What are the necessary competencies for success in HR
and how do you think those have changed throughout
MJH: I think they’ve always been important, but I’d say certain
things such as analytics and knowing your numbers, whether it’s
for compensation or data, are crucial. Also, good writing skills
allow you to communicate to people in a clear, concise manner.
In today’s day and age, there is less face-to-face communication,
so writing is even more significant. On the softer side, the ability
to be agile in a changing environment is imperative. There is also
the skill of taking a step back to see the bigger picture and adapting
accordingly. Lastly, I think the power of networking is often
lost mid-career, when many people get married and have a family
life to focus on. I think it’s really important to pick that up again,
to maintain a human connection with people and get outside your
own environment. I learn so much from my peers, many of whom
are good friends.
What tips do you have for new grads or those in entrylevel
HR jobs who want to move up the ladder?
MJH: I think finding ways to add value is always a good strategy.
I think of other new grads we’ve hired who have been successful,
and self-awareness has been very important. Don’t be afraid to ask
for feedback; but with that, be prepared to hear the feedback and
work really hard to fill the gaps between where you are and where
you want to be. I would also say finding a mentor is really helpful.
The HR field has been evolving. What changes excite
you the most?
MJH: The pace of change is what I find so exciting, particularly
as it relates to aligning that pace of change with the readiness of
your organization. There’s a lot of incredible analysis being done
on the future of work and how roles will evolve. Part of my responsibilities
include helping the business understand how quickly
those changes will happen and why, so that we are in a position to
hr career path
What’s the future of HR?
MJH: Bright! I sincerely believe that. I think that as our work
environment continues to evolve, the human element becomes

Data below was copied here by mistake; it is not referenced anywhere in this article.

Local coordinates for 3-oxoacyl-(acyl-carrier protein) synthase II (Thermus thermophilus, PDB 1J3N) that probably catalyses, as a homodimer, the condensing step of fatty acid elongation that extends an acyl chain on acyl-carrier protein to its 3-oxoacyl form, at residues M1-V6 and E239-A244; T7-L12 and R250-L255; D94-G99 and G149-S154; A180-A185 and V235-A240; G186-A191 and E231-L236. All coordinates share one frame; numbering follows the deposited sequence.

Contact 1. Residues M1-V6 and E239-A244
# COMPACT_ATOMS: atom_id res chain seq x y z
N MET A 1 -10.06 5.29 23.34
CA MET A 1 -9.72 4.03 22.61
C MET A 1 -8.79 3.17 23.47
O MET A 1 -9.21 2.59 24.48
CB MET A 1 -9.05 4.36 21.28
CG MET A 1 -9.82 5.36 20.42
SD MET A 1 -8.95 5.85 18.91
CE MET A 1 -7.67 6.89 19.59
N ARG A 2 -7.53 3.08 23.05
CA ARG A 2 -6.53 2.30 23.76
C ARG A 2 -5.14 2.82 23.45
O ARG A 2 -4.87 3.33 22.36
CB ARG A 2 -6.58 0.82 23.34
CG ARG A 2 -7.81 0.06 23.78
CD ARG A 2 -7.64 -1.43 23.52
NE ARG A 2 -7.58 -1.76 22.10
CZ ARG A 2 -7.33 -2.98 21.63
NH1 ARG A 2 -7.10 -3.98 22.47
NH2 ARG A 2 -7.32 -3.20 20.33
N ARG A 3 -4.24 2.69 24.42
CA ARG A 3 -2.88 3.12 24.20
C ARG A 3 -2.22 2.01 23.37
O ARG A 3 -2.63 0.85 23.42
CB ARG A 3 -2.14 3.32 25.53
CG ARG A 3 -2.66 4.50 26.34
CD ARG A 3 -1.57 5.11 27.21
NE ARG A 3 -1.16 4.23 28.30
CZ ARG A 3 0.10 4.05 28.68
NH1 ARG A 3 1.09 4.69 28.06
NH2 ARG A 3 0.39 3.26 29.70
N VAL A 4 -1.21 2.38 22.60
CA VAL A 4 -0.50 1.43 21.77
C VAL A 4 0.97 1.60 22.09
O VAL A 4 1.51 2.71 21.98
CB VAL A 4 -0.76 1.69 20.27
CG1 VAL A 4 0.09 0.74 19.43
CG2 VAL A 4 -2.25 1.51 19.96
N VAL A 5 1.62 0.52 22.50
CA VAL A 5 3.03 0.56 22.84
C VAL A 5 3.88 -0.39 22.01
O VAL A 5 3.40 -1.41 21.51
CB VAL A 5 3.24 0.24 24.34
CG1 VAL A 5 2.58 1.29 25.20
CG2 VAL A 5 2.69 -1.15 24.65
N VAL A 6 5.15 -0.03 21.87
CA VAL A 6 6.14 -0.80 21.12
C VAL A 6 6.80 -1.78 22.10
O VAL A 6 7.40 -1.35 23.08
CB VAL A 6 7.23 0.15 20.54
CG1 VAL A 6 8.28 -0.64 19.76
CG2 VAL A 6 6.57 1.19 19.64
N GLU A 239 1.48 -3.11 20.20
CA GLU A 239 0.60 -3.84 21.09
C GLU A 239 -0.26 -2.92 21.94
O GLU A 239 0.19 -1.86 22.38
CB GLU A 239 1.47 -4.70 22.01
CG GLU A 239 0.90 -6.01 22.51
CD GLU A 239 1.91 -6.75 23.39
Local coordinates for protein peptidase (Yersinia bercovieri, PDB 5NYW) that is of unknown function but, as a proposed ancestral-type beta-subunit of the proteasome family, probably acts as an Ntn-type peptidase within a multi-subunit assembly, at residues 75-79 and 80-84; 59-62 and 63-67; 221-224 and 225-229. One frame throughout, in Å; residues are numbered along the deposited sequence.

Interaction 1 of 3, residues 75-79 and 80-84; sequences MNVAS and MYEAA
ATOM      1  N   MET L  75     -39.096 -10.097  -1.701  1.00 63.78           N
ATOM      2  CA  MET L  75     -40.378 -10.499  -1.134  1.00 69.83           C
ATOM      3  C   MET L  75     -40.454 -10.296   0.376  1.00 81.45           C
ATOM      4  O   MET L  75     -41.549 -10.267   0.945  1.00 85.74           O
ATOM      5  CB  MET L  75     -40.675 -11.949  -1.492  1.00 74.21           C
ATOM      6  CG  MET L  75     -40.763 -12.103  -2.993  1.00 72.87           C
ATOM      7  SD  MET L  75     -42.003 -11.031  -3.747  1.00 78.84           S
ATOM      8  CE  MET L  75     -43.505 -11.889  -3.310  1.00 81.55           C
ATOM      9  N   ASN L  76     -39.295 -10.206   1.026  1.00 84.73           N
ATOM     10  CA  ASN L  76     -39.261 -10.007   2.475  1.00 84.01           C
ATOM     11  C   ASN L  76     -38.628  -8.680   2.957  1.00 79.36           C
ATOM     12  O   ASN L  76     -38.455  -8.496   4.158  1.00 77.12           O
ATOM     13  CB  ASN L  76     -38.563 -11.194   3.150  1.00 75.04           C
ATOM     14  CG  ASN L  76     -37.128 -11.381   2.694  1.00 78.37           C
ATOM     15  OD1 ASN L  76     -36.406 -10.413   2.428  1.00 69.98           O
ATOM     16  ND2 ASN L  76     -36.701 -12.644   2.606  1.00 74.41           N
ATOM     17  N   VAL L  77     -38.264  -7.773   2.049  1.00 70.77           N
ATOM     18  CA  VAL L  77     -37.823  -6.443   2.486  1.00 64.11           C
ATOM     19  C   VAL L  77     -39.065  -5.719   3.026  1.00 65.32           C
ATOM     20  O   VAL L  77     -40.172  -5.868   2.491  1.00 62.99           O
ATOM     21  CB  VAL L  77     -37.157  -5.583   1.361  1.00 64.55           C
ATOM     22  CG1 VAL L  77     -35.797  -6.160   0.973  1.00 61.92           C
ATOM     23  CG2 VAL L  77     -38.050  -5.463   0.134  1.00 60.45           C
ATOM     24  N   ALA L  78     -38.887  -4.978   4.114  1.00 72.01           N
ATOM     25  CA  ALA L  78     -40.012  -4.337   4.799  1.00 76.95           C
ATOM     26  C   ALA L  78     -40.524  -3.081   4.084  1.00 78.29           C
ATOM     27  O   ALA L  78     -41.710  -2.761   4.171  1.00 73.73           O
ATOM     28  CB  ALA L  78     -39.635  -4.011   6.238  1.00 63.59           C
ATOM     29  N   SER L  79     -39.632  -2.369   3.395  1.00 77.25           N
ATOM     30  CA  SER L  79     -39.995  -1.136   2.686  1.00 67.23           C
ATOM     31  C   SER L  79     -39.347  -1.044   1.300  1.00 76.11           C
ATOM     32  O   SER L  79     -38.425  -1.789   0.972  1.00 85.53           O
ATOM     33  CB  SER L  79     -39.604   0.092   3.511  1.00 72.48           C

even more critical. It’s about valuing people’s contributions and
recognizing them. We haven’t touched the tip of the iceberg in
terms of mental health and how that will affect our work environment.
There is so much coming down the pipeline that HR plays
a crucial role in – and if done well, we can help ensure the future
success of the business. If done poorly, it will no doubt contribute
to the downfall of the business. n
First job: The summer I turned 16,
I worked in the games booths at
Centreville Amusement Park on
Toronto’s Centre Island. It was so
Childhood ambition: I actually
wanted to be an astronaut. But,
being a massive extrovert with
a touch of claustrophobia, I
realized it really wasn’t a good
career choice for me.
Current source of inspiration:
I have to say it’s my parents.
They’re in their 70s, and still
very healthy and active. They
have been married 52 years and
maintain strong ties to all their
kids (and grandchildren). I only
hope I’m as lucky, to have what
they have when I am their age.
Best piece of advice ever
received: Pick your boss. You
can’t always do that, but when
you think about how essential
your relationship with your boss
is, and how valuable mutual
respect and common values are,
it’s so important.
Favourite music: My favourite
radio show is Raina Douris on
CBC Music. I spend a lot of time
in my vehicle commuting from
Toronto to Oakville and love her
show in the mornings.
Last book read: Washington
Black by Canadian author
IN A NUTSHELL
“I THINK A BUSINESS
REQUIRES ALL KINDS
AND THE HUMAN
COMPONENT IS SO
GIVEN HOW MANY
– MARY-JO HEWAT
Book cover: HarperCollins
HRPROFESSIONALNOW.CA ❚ APRIL 2019 ❚ 23